In this study, we labelled sperm from a focal male, then allowed them to swim in a gradient of chemoattractant (from the focal female’s eggs) along with unlabelled sperm from a standard rival male. Then, we sampled sperm from the centre of the chemoattractant gradient, and used them for in vitro fertilisations with eggs from a (separate) standard female. This way, the only variation in female effects on sperm competitive success was through variation in the attractive effects of egg chemicals from different focal females.

EL: Is this phenomenon likely to be exclusive to these mussels, or could females of other species be using a similar mechanism to secretly discriminate between males?

RL: Chemoattraction of sperm occurs across a whole range of species. It’s best known from broadcast spawning marine invertebrates, but it has been described in vertebrates as well, such as frogs, mice, rabbits, horses and even humans. Whether differential attraction of sperm can affect intraspecific sperm competition has not yet been investigated in these other species, but it’s certainly plausible that females of many species might employ such mechanisms. A similar example of a female mechanism of influencing sperm motility is the ovarian fluid of many fish species. This fluid can be spawned with eggs (for external fertilisers) or retained in the female reproductive tract (for internal fertilisers). In both cases, ovarian fluid can have different effects of swimming velocity of sperm from different males, and allow females to selectively influence sperm competition. So it seems likely that female mechanisms of influencing sperm behaviour might be widespread forms of ‘cryptic’ choice among competing sperm.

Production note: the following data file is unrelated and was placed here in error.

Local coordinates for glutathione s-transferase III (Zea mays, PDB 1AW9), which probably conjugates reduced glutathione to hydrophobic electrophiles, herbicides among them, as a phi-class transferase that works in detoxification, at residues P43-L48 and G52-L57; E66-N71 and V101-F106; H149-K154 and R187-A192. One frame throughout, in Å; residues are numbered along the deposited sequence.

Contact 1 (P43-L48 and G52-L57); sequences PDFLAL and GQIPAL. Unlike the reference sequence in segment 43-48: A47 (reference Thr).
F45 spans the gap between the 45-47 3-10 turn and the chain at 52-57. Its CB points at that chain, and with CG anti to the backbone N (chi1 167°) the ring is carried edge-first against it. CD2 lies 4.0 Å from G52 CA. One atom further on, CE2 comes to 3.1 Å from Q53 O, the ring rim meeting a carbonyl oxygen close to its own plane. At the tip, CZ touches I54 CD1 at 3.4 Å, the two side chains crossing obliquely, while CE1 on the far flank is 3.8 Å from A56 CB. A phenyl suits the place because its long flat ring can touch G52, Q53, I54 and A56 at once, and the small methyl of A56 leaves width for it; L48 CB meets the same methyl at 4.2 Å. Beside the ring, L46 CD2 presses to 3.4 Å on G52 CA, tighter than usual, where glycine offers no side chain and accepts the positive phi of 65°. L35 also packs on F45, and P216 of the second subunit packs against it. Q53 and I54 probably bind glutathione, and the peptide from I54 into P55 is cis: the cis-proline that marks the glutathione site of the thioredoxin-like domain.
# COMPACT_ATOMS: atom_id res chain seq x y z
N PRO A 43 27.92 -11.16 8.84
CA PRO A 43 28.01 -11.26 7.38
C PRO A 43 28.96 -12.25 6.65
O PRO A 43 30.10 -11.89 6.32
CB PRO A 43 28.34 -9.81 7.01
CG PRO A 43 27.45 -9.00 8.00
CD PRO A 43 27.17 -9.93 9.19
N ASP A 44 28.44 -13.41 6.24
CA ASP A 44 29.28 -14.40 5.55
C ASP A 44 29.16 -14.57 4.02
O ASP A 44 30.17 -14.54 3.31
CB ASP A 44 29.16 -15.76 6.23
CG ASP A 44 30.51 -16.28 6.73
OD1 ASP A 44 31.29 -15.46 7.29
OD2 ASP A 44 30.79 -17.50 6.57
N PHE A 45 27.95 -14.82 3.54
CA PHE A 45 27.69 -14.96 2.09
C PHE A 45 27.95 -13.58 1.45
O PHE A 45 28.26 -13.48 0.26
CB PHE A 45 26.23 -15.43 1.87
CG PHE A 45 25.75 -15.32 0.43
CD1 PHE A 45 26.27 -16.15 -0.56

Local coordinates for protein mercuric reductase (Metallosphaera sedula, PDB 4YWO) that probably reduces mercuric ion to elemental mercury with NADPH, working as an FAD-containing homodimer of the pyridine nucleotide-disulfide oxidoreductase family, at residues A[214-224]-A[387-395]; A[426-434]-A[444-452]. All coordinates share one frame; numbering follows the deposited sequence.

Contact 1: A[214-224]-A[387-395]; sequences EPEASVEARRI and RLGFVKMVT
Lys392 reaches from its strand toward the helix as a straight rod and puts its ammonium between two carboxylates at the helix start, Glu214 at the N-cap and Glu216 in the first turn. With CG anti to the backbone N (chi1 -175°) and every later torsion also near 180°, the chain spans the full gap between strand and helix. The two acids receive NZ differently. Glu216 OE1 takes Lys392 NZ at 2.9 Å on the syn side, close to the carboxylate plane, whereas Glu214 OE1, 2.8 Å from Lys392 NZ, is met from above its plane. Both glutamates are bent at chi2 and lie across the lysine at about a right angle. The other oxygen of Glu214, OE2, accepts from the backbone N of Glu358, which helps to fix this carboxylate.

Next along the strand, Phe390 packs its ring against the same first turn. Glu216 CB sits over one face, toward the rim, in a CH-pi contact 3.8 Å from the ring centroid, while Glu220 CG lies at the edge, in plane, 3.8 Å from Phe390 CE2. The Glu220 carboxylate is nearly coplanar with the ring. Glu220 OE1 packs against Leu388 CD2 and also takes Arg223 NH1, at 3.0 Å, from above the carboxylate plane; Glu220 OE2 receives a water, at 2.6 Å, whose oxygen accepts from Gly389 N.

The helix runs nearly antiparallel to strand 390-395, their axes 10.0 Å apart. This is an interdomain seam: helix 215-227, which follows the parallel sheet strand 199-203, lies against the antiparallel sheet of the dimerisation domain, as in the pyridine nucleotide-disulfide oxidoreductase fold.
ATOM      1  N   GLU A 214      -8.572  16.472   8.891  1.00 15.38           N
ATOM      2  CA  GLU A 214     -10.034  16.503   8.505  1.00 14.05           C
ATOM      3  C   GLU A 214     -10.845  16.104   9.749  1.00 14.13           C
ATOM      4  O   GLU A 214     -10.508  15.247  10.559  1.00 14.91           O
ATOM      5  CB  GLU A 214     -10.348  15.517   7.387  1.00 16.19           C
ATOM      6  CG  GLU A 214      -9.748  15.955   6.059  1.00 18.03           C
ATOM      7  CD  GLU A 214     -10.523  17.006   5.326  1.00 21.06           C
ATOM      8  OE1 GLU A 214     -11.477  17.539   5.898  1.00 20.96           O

EL: With such crafty ways of influencing sperm success, should we conclude that females are ultimately in control of fertilisation success?

RL: There is certainly a considerable body of evidence now that females of many species can exercise a level of control over fertilisation success. Females have a lot to gain from being able to choose among sperm from competing males, particularly in systems where they have a limited ability to choose among males before mating. As we mentioned earlier, by exercising control over competitive fertilisations, females can increase offspring fitness through genetic quality or compatibility effects. However, males would clearly prefer that their sperm win in competition every time. This can lead to very interesting dynamics in many systems of adaptations for controlling competitive fertilisation outcomes in both males and females.

You can learn more about this research by reading the original published study, free to download from Evolution Letters. Rowan Lymbery is a PhD student at the Centre for Evolutionary Biology, University of Western Australia.